Husband and wife team Federico Chavez Sosa and Dolores Santiago Arrellanas of Teotitlan del Valle weave extraordinary rugs using only natural dye materials to color their wool. His nickname is “Fe” and hers is “Lola.” In 2010, they opened Galeria Fe y Lola on Av. Cinco de Mayo a half-block down from the Santo Domingo Church between Abasolo and Constitucion. The gallery is inside the beautiful courtyard that houses other artisans and is next door to El Nahual Gallery.
Galeria Fe y Lola, (951) 524 4078, Av. Cinco de Mayo #408, Oaxaca Centro Historico, cellular 044 (951) 243 1657. Usually open 11 a.m. to 6 p.m. daily except Sunday. Home workshop is at Francisco I. Madero #55, Teotitlan del Valle, Oaxaca, open by appointment for weaving demonstrations.
Fe and Lola are a small production family business. They both weave and their three children weave, too. They do the entire process by hand — from washing, dyeing, and weaving. Eldest son, Eric Chavez Santiago, is director of education at the Museo Textil de Oaxaca. Their daughter, Janet, is education coordinator at Centro Cultural y Academica de San Pablo, and youngest son Omar begins university in autumn 2012.
Federico was born in 1959 in Teotitlan del Valle, the second oldest of four children. His formal education stopped at age eleven, typical for most of his generation. At age eight, Federico learned to weave from his grandfather Victoriano Chavez, first shearing the sheep, then cleaning, carding and spinning the wool. Victoriano is remembered as one of the most important weavers of his time. His variations of the caracol (snail) were innovative and beautiful. Federico’s father, Jose, took the family design to the next level, achieving a special technique to create the rounded caracol, replicating those carved in Zapotec temples around 700 C.E.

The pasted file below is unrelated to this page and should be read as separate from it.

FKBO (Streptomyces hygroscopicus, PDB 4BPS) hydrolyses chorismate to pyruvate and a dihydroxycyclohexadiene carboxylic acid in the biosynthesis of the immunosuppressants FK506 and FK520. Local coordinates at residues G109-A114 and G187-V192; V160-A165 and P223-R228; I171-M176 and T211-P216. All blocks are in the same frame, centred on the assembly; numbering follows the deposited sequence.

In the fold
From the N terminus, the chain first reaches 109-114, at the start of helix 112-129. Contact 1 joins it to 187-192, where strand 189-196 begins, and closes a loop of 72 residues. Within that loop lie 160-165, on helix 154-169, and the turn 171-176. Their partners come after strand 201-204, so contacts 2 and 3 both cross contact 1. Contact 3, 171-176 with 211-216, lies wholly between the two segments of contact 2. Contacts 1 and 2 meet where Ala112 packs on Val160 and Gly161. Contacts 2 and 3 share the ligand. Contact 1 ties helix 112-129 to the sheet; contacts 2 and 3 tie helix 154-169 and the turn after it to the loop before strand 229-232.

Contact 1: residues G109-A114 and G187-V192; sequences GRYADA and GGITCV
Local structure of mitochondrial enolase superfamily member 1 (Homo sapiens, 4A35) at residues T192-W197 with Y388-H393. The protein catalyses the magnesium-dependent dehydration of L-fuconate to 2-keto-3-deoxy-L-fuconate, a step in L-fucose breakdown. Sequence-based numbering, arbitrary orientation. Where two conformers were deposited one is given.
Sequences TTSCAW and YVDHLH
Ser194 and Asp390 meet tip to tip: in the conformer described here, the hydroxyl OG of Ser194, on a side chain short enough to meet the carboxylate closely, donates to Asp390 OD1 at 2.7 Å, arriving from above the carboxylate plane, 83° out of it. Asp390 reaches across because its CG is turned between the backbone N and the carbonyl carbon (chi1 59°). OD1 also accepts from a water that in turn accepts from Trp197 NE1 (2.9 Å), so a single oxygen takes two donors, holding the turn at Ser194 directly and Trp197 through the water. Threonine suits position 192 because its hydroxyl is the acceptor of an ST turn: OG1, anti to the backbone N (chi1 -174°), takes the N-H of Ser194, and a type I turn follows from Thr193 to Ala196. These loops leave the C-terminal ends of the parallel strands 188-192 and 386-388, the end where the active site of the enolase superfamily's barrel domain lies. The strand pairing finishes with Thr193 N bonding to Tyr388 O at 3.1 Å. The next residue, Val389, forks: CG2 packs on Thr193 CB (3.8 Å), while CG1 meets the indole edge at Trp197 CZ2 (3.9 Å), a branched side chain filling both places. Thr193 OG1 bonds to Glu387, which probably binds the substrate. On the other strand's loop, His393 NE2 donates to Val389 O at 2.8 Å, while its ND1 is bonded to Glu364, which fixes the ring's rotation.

When he was age ten, Federico wove and sold his first 2.5 x 5 foot rug for eight pesos. At age fifteen, after working as a cowboy, taking buss and cows to graze in the mountains, Federico had saved enough to buy his own rough-hewn loom. He began to experiment, exercising his artistic and creative talents, weaving mythological Zapotec figures, first sketching them to determine proportion and size.
In 1976, at age seventeen, he was asked by his employer to weaver a portrait of Mexican presidential candidate Jose Lopez Portillo, which he sucessfully completed. Federico studied with master weaver Erasto Gutierrez to make detailed designs using techniques from artist Francisco Toledo. Chavez mastered the ability to reproduce designs from a single picture, drawing the design on graph paper, then translating it to a tapestry by sight — a unique skill.
In 1979, at age nineteen, Federico could not earn enough money as a weaver to help his family. He decided to go with friends to California as an undocumented field worker, and lived there for eighteen months. He then migrated to North Carolina to harvest tobacco. He returned to Teotitlan del Valle in 1981.
For the next two years, as the rug market in the United States exploded, Federico did contract work for an exporter, weaving complex designs. In 1984, he became an independent supervisor of rug production for a New Mexico importer, ensuring quality of design, color, and weaving.
Dolores is a member of one of the most illustrious weaving families of Teotitlan, too. Her eldest brother, Porfirio, is head of the Casa Santiago weaving household on Av. Benito Juarez.
Today, the artist-weaver experiments with complex designs that blend tradition with innnovation, setting the standard for beauty and quality.